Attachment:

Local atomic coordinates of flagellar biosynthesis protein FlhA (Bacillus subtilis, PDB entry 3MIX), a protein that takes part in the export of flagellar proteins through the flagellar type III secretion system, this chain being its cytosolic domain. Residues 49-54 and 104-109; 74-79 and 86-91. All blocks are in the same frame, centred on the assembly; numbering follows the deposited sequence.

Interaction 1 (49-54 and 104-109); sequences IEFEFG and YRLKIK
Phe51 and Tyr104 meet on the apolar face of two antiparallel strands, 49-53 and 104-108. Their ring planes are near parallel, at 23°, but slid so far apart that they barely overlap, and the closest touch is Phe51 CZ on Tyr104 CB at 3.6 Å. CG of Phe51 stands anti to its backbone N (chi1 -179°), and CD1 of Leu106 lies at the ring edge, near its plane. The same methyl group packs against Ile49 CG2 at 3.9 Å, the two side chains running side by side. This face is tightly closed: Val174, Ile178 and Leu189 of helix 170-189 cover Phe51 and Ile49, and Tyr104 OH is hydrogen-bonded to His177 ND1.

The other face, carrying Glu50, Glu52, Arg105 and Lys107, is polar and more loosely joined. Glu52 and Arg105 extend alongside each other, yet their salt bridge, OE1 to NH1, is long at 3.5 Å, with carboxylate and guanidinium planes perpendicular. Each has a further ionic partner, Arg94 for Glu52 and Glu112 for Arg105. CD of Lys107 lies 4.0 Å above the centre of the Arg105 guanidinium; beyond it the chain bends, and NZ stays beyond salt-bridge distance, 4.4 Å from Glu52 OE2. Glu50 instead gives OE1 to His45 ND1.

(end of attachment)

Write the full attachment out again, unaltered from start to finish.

Local atomic coordinates of flagellar biosynthesis protein FlhA (Bacillus subtilis, PDB entry 3MIX), a protein that takes part in the export of flagellar proteins through the flagellar type III secretion system, this chain being its cytosolic domain. Residues 49-54 and 104-109; 74-79 and 86-91. All blocks are in the same frame, centred on the assembly; numbering follows the deposited sequence.

Interaction 1 (49-54 and 104-109); sequences IEFEFG and YRLKIK
Phe51 and Tyr104 meet on the apolar face of two antiparallel strands, 49-53 and 104-108. Their ring planes are near parallel, at 23°, but slid so far apart that they barely overlap, and the closest touch is Phe51 CZ on Tyr104 CB at 3.6 Å. CG of Phe51 stands anti to its backbone N (chi1 -179°), and CD1 of Leu106 lies at the ring edge, near its plane. The same methyl group packs against Ile49 CG2 at 3.9 Å, the two side chains running side by side. This face is tightly closed: Val174, Ile178 and Leu189 of helix 170-189 cover Phe51 and Ile49, and Tyr104 OH is hydrogen-bonded to His177 ND1.

The other face, carrying Glu50, Glu52, Arg105 and Lys107, is polar and more loosely joined. Glu52 and Arg105 extend alongside each other, yet their salt bridge, OE1 to NH1, is long at 3.5 Å, with carboxylate and guanidinium planes perpendicular. Each has a further ionic partner, Arg94 for Glu52 and Glu112 for Arg105. CD of Lys107 lies 4.0 Å above the centre of the Arg105 guanidinium; beyond it the chain bends, and NZ stays beyond salt-bridge distance, 4.4 Å from Glu52 OE2. Glu50 instead gives OE1 to His45 ND1.